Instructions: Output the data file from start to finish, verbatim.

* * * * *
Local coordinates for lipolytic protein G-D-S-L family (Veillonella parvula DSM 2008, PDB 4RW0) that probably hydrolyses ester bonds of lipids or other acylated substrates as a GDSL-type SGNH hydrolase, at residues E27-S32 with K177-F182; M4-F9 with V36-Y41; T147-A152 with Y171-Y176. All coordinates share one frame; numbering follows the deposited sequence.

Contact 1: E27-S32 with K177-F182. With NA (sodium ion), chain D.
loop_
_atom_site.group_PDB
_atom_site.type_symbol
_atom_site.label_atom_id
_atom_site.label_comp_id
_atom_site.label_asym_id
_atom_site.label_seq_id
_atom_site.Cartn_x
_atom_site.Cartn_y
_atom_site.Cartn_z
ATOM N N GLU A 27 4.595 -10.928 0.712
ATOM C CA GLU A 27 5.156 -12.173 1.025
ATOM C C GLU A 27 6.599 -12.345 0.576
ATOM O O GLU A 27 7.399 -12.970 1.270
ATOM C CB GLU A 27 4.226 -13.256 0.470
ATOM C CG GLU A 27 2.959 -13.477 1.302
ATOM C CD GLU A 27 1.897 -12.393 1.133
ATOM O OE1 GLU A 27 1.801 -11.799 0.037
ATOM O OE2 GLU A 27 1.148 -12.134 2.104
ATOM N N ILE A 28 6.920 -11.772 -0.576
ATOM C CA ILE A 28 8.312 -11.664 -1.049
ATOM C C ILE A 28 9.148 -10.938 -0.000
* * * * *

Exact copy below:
Local coordinates for lipolytic protein G-D-S-L family (Veillonella parvula DSM 2008, PDB 4RW0) that probably hydrolyses ester bonds of lipids or other acylated substrates as a GDSL-type SGNH hydrolase, at residues E27-S32 with K177-F182; M4-F9 with V36-Y41; T147-A152 with Y171-Y176. All coordinates share one frame; numbering follows the deposited sequence.

Contact 1: E27-S32 with K177-F182. With NA (sodium ion), chain D.
loop_
_atom_site.group_PDB
_atom_site.type_symbol
_atom_site.label_atom_id
_atom_site.label_comp_id
_atom_site.label_asym_id
_atom_site.label_seq_id
_atom_site.Cartn_x
_atom_site.Cartn_y
_atom_site.Cartn_z
ATOM N N GLU A 27 4.595 -10.928 0.712
ATOM C CA GLU A 27 5.156 -12.173 1.025
ATOM C C GLU A 27 6.599 -12.345 0.576
ATOM O O GLU A 27 7.399 -12.970 1.270
ATOM C CB GLU A 27 4.226 -13.256 0.470
ATOM C CG GLU A 27 2.959 -13.477 1.302
ATOM C CD GLU A 27 1.897 -12.393 1.133
ATOM O OE1 GLU A 27 1.801 -11.799 0.037
ATOM O OE2 GLU A 27 1.148 -12.134 2.104
ATOM N N ILE A 28 6.920 -11.772 -0.576
ATOM C CA ILE A 28 8.312 -11.664 -1.049
ATOM C C ILE A 28 9.148 -10.938 -0.000